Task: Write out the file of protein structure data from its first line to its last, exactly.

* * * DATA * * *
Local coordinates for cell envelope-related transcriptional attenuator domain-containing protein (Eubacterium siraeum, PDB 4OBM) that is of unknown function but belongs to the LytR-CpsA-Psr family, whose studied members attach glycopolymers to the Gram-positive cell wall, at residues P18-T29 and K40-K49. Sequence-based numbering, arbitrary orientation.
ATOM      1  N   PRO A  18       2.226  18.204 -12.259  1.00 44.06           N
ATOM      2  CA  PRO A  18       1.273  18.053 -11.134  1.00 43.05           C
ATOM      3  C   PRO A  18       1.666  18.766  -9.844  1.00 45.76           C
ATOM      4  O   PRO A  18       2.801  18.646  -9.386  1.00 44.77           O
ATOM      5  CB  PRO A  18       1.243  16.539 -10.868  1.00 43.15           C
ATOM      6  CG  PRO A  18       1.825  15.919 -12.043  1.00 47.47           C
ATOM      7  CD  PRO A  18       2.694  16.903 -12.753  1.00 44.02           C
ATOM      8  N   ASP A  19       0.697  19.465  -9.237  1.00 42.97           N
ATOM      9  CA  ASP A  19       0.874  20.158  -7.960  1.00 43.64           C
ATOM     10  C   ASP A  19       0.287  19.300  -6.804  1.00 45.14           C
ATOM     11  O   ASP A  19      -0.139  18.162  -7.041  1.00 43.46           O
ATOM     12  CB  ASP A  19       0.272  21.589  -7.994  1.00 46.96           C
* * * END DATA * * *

Local coordinates for cell envelope-related transcriptional attenuator domain-containing protein (Eubacterium siraeum, PDB 4OBM) that is of unknown function but belongs to the LytR-CpsA-Psr family, whose studied members attach glycopolymers to the Gram-positive cell wall, at residues P18-T29 and K40-K49. Sequence-based numbering, arbitrary orientation.
ATOM      1  N   PRO A  18       2.226  18.204 -12.259  1.00 44.06           N
ATOM      2  CA  PRO A  18       1.273  18.053 -11.134  1.00 43.05           C
ATOM      3  C   PRO A  18       1.666  18.766  -9.844  1.00 45.76           C
ATOM      4  O   PRO A  18       2.801  18.646  -9.386  1.00 44.77           O
ATOM      5  CB  PRO A  18       1.243  16.539 -10.868  1.00 43.15           C
ATOM      6  CG  PRO A  18       1.825  15.919 -12.043  1.00 47.47           C
ATOM      7  CD  PRO A  18       2.694  16.903 -12.753  1.00 44.02           C
ATOM      8  N   ASP A  19       0.697  19.465  -9.237  1.00 42.97           N
ATOM      9  CA  ASP A  19       0.874  20.158  -7.960  1.00 43.64           C
ATOM     10  C   ASP A  19       0.287  19.300  -6.804  1.00 45.14           C
ATOM     11  O   ASP A  19      -0.139  18.162  -7.041  1.00 43.46           O
ATOM     12  CB  ASP A  19       0.272  21.589  -7.994  1.00 46.96           C